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“The more I read, the more I acquire, the more certain I am that I know nothing.”
― Voltaire

Trail of the Spellmans by Lisa Lutz

Trail of the Spellmans  - Lisa Lutz

Sometimes you just need light and fluffy. Lutz’ Spellman series fits the bill perfectly, with enough complexity and surprises to prevent boredom, clever lines to provide laughter and a remarkable entertaining heroine.

 

In this installment, Isabel is active again in her family’s detective business. Her younger sister Rae is off at college at Berkley, but still takes a hand in a case or two. Rae mostly seems to come around to work on convincing Spellman Investigations’ newest employee, Demetrius, to file a lawsuit against the state for false imprisonment. Isabel’s mom has enrolled in a surprising number of classes including Russian and crochet (or is it croquet? Isabel can’t read her writing) and her dad remains on his health-food diet without his knowledge since Demetrius does most of the cooking. Isabel’s still living with boyfriend Henry, but his mom has come to visit and Isabel still hasn’t given him the answer to that pesky question. Next to, underneath or behind all of this are a number of mysteries–the mystery of the OCD client and the suspicious household incidents, the surveillance of the college student at the request of her parents, the society wife who wants Isabel to tail her husband doing his normal routine, the society wife’s brother who wants the agency to tail his sister–and those are just the billable ones. Then there is the mystery of her brother David evicting Rae from his basement apartment, and Rae’s withdrawal from the family. Interestingly, the surveillance of the college student bothers Isabel the most–she who is normally so free violating others’ privacy:

 

“Vivien had been a minor only six months ago. I believe in the folly of youth. I believe in rebellion and questioning authority and I even believe it’s okay to commit a few misdemeanors now and again. ‘Try to steer clear of felonies’ is my motto (1).

 

(1) In fact, that will be the title of my memoirs, should I ever write them.”

 

One of the aspects of Lutz’ writing that I enjoy is Isabel’s willful misunderstanding of social norms. It almost always makes me giggle, except the points when, like her parents, I believe she is doing it purposefully to avoid dealing with an issue. Some samples:

 

After I cleaned the batter spill, I made D some warm milk and suggested he take something stronger. ‘Just a bit,’ D said. Apparently there were a few drunks in his family and he liked to be careful. I didn’t quite follow the logic. We had some excellent drunks in my family too. I poured a splash of whiskey into the milk and sat with D as he drank.

 

“What I wanted, I suppose, was for things to stay the same, for the universe to be in the same order it was in a few months ago (a simpler time) and for people to behave in the manner I had come to expect. I’ve got nothing against change, but sometimes it’s totally unnecessary.

 

“That’s the last time I ask you to babysit.’                                                                                        

‘Okay,’ I replied, wondering if he was planning to tack on a legitimate threat.”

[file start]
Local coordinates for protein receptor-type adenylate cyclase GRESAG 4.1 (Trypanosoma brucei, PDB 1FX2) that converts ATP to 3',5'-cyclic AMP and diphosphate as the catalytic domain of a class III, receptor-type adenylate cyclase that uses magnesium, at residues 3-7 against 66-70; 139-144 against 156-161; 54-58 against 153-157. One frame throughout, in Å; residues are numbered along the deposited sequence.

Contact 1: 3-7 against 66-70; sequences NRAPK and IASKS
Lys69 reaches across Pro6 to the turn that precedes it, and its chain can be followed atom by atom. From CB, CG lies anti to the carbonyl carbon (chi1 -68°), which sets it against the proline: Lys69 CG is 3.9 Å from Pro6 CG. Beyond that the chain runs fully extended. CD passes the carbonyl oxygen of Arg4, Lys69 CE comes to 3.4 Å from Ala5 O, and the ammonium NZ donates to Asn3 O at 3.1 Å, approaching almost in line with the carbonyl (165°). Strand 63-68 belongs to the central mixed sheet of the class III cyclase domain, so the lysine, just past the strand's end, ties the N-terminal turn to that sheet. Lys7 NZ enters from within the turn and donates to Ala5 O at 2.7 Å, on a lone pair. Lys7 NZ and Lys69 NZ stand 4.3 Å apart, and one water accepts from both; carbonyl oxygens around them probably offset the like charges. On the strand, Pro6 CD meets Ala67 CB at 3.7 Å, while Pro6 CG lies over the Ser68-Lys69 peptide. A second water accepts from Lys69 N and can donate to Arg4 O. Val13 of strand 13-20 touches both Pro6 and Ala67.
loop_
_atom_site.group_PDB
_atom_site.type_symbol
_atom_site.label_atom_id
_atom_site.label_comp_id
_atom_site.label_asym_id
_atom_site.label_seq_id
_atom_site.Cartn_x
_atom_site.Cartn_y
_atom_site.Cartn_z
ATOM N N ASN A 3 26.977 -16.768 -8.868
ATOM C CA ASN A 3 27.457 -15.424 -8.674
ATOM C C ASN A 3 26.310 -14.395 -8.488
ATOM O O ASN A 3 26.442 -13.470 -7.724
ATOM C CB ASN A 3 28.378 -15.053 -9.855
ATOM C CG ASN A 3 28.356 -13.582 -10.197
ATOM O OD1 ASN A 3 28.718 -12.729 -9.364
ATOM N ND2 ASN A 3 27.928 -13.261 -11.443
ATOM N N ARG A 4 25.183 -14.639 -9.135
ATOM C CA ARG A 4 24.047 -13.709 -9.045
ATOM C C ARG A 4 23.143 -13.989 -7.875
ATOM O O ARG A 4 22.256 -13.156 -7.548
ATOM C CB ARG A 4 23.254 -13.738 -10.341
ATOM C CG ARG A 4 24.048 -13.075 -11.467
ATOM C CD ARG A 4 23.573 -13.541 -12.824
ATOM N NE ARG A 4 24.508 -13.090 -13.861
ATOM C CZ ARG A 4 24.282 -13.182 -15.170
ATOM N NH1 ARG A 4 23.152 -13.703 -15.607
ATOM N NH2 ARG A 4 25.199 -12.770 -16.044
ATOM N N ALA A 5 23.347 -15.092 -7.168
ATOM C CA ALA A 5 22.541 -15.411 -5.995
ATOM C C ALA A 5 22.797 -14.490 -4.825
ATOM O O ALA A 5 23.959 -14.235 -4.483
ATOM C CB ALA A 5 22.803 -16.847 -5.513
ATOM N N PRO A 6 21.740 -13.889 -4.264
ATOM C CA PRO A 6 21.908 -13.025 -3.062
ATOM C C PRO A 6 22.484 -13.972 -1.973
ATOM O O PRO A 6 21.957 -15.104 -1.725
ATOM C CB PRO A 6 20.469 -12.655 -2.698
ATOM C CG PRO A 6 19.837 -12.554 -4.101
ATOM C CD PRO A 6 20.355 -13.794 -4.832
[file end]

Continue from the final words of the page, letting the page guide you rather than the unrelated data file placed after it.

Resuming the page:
It takes a good writer to be able to write entertaining, quirky characters without them becoming mere props for various schemes and absurd incidents (see Stephanie Plum, books nine through infinity). Luckily, Lutz seems adapt at finding that line, giving even secondary characters their moments of weakness or emotional fears that humanize them.

Lutz’ characteristic disjointed narrative style is back as well. Thankfully, after the first few chapters that play around with “code names” for all the Spellman investigators, the cleverness of the narrative style settles down into more direct storytelling.  There are still footnotes, but many of them reference “Document #X” (prior books), a literary shortcut for the reader’s convenience.

 

Isabel is one of the more enjoyable characters around. Clever, occasionally manipulative, careless about her appearance and extraordinarily single-minded at times, I find her very human. The silly moments are tempered by irritation, even with herself. I empathize with her reluctance to make change at the same time her curious nature seeks it. There is a part about Isabel’s failed foray into the art of the “thank you note” that had me laughing out loud. Yes, the notes are hysterical not only for their situation, but because a snarky, intelligent kid was fighting back against her parents in the way she knew best–obeying the letter of the law but completely squashing the spirit of it.  I have to mention how much I enjoy Lutz’ complete failure to include standard chick-lit narratives, including what she’s wearing (mentioned only to make a point), her boyfriend’s looks and general angst about her relationships. But that could be because, like Isabel, I’d rather avoid those things: “I needed a drink after my morning with Sydney and my afternoon with David and my life with myself.

 

Lutz writes in the afterward that she hadn’t intended a fifth book, but you wouldn’t know it from the seamless way it picks up from book four and continues to move the characters along in their lives. Although there’s a few scenes that seemed over-familiar, I’m not complaining. I’m used to book deja vu, and in a series, there’s bound to be some familiar moments.  Thankfully, Isabel continues to grow and her relationship with her family to evolve, however reluctantly. I’ll definitely be checking out book six, The Last Word.